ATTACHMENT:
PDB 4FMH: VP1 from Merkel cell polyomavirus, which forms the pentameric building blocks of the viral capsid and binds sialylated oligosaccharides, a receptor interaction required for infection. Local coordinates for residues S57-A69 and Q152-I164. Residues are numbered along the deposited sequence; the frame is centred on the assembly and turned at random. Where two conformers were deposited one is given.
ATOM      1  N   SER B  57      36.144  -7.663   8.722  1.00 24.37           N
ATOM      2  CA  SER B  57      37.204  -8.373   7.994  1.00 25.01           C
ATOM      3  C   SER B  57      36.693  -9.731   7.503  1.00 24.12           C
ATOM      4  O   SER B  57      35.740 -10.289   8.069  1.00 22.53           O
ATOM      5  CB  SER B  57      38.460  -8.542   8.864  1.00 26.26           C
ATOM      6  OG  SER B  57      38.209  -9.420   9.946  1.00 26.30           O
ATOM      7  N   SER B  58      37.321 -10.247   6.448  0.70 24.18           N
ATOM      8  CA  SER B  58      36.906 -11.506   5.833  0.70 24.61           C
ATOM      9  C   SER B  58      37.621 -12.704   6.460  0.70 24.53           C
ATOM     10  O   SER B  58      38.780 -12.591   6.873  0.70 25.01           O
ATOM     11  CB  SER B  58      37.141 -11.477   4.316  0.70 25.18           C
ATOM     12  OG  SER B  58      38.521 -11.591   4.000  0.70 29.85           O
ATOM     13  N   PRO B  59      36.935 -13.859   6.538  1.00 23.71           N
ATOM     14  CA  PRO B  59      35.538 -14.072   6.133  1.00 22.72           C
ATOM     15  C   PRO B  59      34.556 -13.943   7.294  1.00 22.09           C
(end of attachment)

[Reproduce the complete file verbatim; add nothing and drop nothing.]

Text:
PDB 4FMH: VP1 from Merkel cell polyomavirus, which forms the pentameric building blocks of the viral capsid and binds sialylated oligosaccharides, a receptor interaction required for infection. Local coordinates for residues S57-A69 and Q152-I164. Residues are numbered along the deposited sequence; the frame is centred on the assembly and turned at random. Where two conformers were deposited one is given.
ATOM      1  N   SER B  57      36.144  -7.663   8.722  1.00 24.37           N
ATOM      2  CA  SER B  57      37.204  -8.373   7.994  1.00 25.01           C
ATOM      3  C   SER B  57      36.693  -9.731   7.503  1.00 24.12           C
ATOM      4  O   SER B  57      35.740 -10.289   8.069  1.00 22.53           O
ATOM      5  CB  SER B  57      38.460  -8.542   8.864  1.00 26.26           C
ATOM      6  OG  SER B  57      38.209  -9.420   9.946  1.00 26.30           O
ATOM      7  N   SER B  58      37.321 -10.247   6.448  0.70 24.18           N
ATOM      8  CA  SER B  58      36.906 -11.506   5.833  0.70 24.61           C
ATOM      9  C   SER B  58      37.621 -12.704   6.460  0.70 24.53           C
ATOM     10  O   SER B  58      38.780 -12.591   6.873  0.70 25.01           O
ATOM     11  CB  SER B  58      37.141 -11.477   4.316  0.70 25.18           C
ATOM     12  OG  SER B  58      38.521 -11.591   4.000  0.70 29.85           O
ATOM     13  N   PRO B  59      36.935 -13.859   6.538  1.00 23.71           N
ATOM     14  CA  PRO B  59      35.538 -14.072   6.133  1.00 22.72           C
ATOM     15  C   PRO B  59      34.556 -13.943   7.294  1.00 22.09           C